Bronwen is interested in food, diet, and creating recipes. She has prepared family meals and organised church and home functions.
Tasty Gluten-Free Cake
Even though I'm not strictly required to eat gluten-free, I find that such food is easier on my digestive system.
This cake is moist, nutritious, and tasty and can be enjoyed by everyone in the family. I keep it in the refrigerator, and it seems to keep quite well—well, long enough, as it seems to disappear quite quickly.
Serve this cake with custard, cream or ice cream to make it an extra special dessert. Sprinkle a decoration on the top for added flair.
I'm not particularly fond of lots of icing on top of a cake, so, as you can see in the photo above, this one is bare. To me, it's perfect the way it is. However, if you prefer icing on top, a quick one with melted butter, icing sugar and lemon juice is good; you can even add a little lemon zest.
|Prep time||Cook time||Ready in||Yields|
1 hour 15 min
- 1 1/2 cups stewed apples and rhubarb (see recipe below)
- 2 medium eggs
- 2 cups organic, gluten-free self-raising flour
- 1 teaspoon cinnamon
- 1 teaspoon nutmeg
- 3/4 cup brown sugar
- 1 cup walnuts, chopped
- 1/3 cup oil, organic olive or other vegetable cooking oil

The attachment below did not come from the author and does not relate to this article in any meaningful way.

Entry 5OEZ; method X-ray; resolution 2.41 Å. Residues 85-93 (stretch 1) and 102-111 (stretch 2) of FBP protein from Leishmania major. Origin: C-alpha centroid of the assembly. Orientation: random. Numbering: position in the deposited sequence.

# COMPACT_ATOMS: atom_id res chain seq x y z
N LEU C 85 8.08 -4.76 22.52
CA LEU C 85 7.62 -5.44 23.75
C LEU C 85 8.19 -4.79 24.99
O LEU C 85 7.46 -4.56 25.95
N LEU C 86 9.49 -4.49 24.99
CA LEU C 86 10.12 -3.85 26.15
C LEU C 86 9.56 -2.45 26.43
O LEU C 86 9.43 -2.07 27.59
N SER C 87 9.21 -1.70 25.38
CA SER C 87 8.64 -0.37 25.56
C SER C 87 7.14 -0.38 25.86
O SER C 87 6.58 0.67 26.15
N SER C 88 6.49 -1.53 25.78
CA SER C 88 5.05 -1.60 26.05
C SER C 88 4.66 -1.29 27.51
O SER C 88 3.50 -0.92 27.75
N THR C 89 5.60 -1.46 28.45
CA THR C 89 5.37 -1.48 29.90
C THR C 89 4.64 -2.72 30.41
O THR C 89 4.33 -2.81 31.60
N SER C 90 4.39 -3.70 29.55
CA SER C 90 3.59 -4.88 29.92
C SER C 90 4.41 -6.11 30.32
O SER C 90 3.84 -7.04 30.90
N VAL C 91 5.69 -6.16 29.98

- Preheat the oven to 180⁰C or 350⁰F.
- Beat the eggs in a good-sized basin.
- Add the stewed apples and rhubarb, sugar and oil and fold together gently.
- Fold in all the dry ingredients. By folding them in, the apple retains as much of its shape as possible.
- Lightly oil the cake tin and line it. With this cake, I often omit greasing the tin and line it with foil. Voilà; no tin to wash.
- Pour the mixture into the cake tin. The mixture should be flat as it is quite moist. A square tin is best for slicing the cake. The larger the tin, the flatter the cake. I used one that is about 18cm square.
How to Make Stewed Apples and Rhubarb
I used stewed apples and rhubarb not only in this cake but also in pies. I grow rhubarb in my garden, so the first step for me is taking a trip to the garden.
I pull the stems of the oldest and reddest leaves gently from the plant, always leaving three leaves at each section so there are plenty more to grow. The parts at the bottom sometimes need trimming a little, but they are soft and red and really go to help the colour of the finished dish. I cut off the leaves at the top and leave them on the soil under the other leaves as they make quite good mulch.
- Wash the rhubarb stems and clean off any soil.
- Cut them into pieces about the length of the top joint of your thumb, and put them in a saucepan.
- Add about 1 cup of water, and 1 lemon cut into eighths, including the skin but with the pips removed. I find that the acid of the lemon helps to counteract the acidity of the rhubarb.
- Bring it to a gentle boil and cook until the rhubarb is soft.
- Cool the mix slightly, scrape out the lemon flesh into the stewed rhubarb, discard the skins and stir in sugar to taste. I like to leave it slightly tart still.
- Add 1 can of pie apples to the stewed rhubarbs and mix gently.
- Check for taste. I find that it usually does not need more sugar.
There you have it. Lovely stewed apples and rhubarb. If you have lots of rhubarb, use more than one can of pie apples. What you don't use for the cake can be saved for another day. I usually make enough so that I can freeze some, and then it's ready for the next cake or dessert.
© 2013 Bronwen Scott-Branagan